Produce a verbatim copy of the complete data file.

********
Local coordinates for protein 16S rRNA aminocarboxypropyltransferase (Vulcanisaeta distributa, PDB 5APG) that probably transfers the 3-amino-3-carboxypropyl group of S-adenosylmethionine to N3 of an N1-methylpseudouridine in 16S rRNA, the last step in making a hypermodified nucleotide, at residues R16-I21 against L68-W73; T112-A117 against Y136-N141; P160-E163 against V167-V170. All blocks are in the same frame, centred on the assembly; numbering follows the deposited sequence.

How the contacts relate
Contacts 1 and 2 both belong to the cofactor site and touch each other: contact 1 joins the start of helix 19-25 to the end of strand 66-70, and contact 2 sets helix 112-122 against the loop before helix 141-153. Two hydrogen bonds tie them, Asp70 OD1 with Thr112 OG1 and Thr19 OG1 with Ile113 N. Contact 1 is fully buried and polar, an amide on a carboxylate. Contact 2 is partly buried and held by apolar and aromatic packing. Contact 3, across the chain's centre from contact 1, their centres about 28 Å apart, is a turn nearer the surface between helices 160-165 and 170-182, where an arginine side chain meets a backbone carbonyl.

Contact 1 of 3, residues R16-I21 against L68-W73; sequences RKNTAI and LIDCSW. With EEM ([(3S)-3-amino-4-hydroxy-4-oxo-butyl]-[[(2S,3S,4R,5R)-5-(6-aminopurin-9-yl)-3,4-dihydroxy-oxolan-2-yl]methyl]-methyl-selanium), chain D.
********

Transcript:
Local coordinates for protein 16S rRNA aminocarboxypropyltransferase (Vulcanisaeta distributa, PDB 5APG) that probably transfers the 3-amino-3-carboxypropyl group of S-adenosylmethionine to N3 of an N1-methylpseudouridine in 16S rRNA, the last step in making a hypermodified nucleotide, at residues R16-I21 against L68-W73; T112-A117 against Y136-N141; P160-E163 against V167-V170. All blocks are in the same frame, centred on the assembly; numbering follows the deposited sequence.

How the contacts relate
Contacts 1 and 2 both belong to the cofactor site and touch each other: contact 1 joins the start of helix 19-25 to the end of strand 66-70, and contact 2 sets helix 112-122 against the loop before helix 141-153. Two hydrogen bonds tie them, Asp70 OD1 with Thr112 OG1 and Thr19 OG1 with Ile113 N. Contact 1 is fully buried and polar, an amide on a carboxylate. Contact 2 is partly buried and held by apolar and aromatic packing. Contact 3, across the chain's centre from contact 1, their centres about 28 Å apart, is a turn nearer the surface between helices 160-165 and 170-182, where an arginine side chain meets a backbone carbonyl.

Contact 1 of 3, residues R16-I21 against L68-W73; sequences RKNTAI and LIDCSW. With EEM ([(3S)-3-amino-4-hydroxy-4-oxo-butyl]-[[(2S,3S,4R,5R)-5-(6-aminopurin-9-yl)-3,4-dihydroxy-oxolan-2-yl]methyl]-methyl-selanium), chain D.